- 3-Disc Set
- 50GB Blu-ray Discs
- 1080p/AVC MEPG-4
- English: DTS-HD Master Audio 2.0
- English SDH
- Behind-the-Scenes at Selfridge's
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Masterpiece: Mr. Selfridge (Blu-ray)
PBS / 2013 / 480 Minutes / Unrated
Street Date: April 23, 2013
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- List Price: $54.99
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Reviewed by Aaron Peck
Monday, April 29, 2013
Jeremy Piven will always be remembered as the iconic Ari Gould. While I remember Ari's razor-sharp expletive-filled tirades from 'Entourage' with enormous fondness, it's hard to picture Piven doing anything else. Whenever I see him playing another character it's difficult for me to distance the character he's playing from the character he once was. So, when Piven dons a turn-of-the-century suit and struts around London as department store magnate Harry Selfridge, it's hard to take him seriously. Plus, I'm not sure how interesting running a department store really is.
I know that some of TV's most-watched shows have come from some pretty mundane ideas. On the surface a show about an ad agency in the '60s sounds quite boring, yet 'Mad Men' has amassed quite a following and earned tons of awards during its run. 'Magic City' is a show about the ins and outs of running a hotel in Miami. Sure a snarling, overacting Danny Huston adds some scenery chomping to the proceedings, but in reality we're watching a show about the finer points of hotel management.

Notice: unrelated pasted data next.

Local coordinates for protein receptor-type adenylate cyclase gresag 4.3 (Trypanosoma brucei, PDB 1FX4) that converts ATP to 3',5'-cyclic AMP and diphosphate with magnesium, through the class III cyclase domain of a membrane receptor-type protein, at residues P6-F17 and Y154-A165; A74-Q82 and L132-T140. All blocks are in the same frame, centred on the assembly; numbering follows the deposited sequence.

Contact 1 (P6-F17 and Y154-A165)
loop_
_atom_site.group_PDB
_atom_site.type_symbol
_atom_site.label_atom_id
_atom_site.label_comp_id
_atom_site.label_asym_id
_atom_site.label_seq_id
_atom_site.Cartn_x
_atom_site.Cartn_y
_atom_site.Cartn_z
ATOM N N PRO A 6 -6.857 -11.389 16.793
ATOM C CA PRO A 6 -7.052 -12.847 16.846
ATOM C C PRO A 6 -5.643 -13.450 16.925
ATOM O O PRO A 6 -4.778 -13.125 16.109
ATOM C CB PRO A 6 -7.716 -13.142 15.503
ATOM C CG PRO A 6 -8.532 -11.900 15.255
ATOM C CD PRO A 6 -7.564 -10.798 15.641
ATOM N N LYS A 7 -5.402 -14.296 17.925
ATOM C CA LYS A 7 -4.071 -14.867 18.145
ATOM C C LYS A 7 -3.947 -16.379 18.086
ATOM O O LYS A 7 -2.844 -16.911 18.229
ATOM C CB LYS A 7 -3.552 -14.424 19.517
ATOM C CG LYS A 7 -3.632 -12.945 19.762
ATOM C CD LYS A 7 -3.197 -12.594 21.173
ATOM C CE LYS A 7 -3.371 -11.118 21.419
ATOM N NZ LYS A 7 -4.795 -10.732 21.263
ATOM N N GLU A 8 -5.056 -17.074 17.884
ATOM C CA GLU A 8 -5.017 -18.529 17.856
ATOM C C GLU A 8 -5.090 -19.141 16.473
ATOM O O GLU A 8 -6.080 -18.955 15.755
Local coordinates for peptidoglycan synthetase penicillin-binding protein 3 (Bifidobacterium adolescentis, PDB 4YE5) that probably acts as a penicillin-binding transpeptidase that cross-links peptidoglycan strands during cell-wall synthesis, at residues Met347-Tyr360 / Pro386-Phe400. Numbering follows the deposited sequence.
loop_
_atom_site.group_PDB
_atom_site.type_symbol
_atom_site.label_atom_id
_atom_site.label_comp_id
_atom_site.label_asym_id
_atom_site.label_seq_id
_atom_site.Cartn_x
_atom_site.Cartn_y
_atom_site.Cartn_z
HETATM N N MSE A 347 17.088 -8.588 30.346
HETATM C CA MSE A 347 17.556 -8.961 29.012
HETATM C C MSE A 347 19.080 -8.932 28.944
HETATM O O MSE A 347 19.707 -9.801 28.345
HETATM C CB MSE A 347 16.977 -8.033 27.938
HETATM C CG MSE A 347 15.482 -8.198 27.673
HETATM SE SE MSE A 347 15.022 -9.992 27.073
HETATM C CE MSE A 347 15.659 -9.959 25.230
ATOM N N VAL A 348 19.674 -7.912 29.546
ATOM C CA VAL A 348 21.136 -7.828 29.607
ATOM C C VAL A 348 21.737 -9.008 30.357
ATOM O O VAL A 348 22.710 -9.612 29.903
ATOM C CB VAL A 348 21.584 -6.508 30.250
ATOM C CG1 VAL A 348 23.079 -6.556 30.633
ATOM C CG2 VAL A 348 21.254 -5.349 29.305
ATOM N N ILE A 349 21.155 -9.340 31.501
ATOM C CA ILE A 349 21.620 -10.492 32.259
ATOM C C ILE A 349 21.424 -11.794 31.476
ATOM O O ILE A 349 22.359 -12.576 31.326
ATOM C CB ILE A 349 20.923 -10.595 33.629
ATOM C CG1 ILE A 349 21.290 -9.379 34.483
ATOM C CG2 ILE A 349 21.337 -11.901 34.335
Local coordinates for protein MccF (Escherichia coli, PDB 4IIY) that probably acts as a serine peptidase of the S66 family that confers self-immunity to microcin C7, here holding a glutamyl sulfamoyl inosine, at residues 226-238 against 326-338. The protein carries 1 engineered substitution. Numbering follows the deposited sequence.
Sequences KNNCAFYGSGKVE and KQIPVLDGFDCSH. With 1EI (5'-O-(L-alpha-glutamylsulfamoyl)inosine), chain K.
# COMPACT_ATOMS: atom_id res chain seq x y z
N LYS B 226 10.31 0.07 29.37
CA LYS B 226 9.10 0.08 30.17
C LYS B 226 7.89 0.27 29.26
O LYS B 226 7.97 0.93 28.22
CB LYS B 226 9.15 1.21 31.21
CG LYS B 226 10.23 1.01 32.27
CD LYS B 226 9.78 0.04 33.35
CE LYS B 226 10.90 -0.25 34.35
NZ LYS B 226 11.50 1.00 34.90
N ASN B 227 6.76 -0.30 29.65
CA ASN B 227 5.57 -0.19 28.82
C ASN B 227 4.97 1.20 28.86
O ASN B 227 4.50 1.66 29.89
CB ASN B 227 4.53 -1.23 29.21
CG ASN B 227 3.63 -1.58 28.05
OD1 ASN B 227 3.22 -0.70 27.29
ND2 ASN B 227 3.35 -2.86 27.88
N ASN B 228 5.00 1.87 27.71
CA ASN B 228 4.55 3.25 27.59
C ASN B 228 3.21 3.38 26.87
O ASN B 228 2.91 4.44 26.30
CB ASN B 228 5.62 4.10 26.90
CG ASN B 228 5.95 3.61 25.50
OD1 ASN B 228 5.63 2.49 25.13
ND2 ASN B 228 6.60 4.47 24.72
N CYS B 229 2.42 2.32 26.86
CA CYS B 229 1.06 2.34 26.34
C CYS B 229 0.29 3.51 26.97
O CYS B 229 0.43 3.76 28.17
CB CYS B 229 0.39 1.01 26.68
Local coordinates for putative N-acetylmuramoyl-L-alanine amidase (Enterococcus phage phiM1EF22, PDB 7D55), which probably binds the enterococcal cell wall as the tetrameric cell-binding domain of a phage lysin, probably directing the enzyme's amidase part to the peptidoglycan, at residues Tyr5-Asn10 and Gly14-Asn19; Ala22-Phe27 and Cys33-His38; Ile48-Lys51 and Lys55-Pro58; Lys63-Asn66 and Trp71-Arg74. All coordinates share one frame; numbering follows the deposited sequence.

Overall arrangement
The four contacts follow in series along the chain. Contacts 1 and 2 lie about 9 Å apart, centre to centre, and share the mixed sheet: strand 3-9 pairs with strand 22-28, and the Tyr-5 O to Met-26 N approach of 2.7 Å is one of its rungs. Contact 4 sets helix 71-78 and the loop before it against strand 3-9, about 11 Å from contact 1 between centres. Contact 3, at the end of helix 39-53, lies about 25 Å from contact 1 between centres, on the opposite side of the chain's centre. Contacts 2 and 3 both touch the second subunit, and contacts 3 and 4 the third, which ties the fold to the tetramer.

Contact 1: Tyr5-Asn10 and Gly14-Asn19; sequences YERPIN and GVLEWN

Having watched some shows, which on the surface seemed like dreadfully boring ideas, I decided that I'd give the PBS/ITV Studios' 'Mr. Selfridge' a shot. The results, sadly, were muddled at best.
Harry Selfridge is a driven man. Hailing from America, Selfridge is adamant that he's going to be able to revamp the dreary London shopping district. A draconian place where customers are treated like cattle. Selfridge wants to make shopping not just a chore, but a destination. He wants to create a department store that people will come to from far and wide to sample the unusual and bizarre.
With grand visions and sweeping dreams, Selfridge moves his family to England, and gets to work building his first store. Only his English investor is apprehensive. Selfridge's business practices, which amount to grandiose speeches followed by exclamations about sparing no expense, are worrisome. After his investor pulls out, Selfridge finds himself in a precarious position. Hemorrhaging cash, Selfridge still must put on the face of a confident man. Piven does this with varying success.
Piven seems miscast. Every time Selfridge starts in on one of his speeches, there's a sense that Ari is inside, waiting to escape, but Piven visibly wrangles him back in. There's a sense that he's holding back since this isn't HBO. It's a noticeable, palpable feeling. Want to know what Ari Gould would've been like if he took anger management and it worked? That's Harry Selfridge.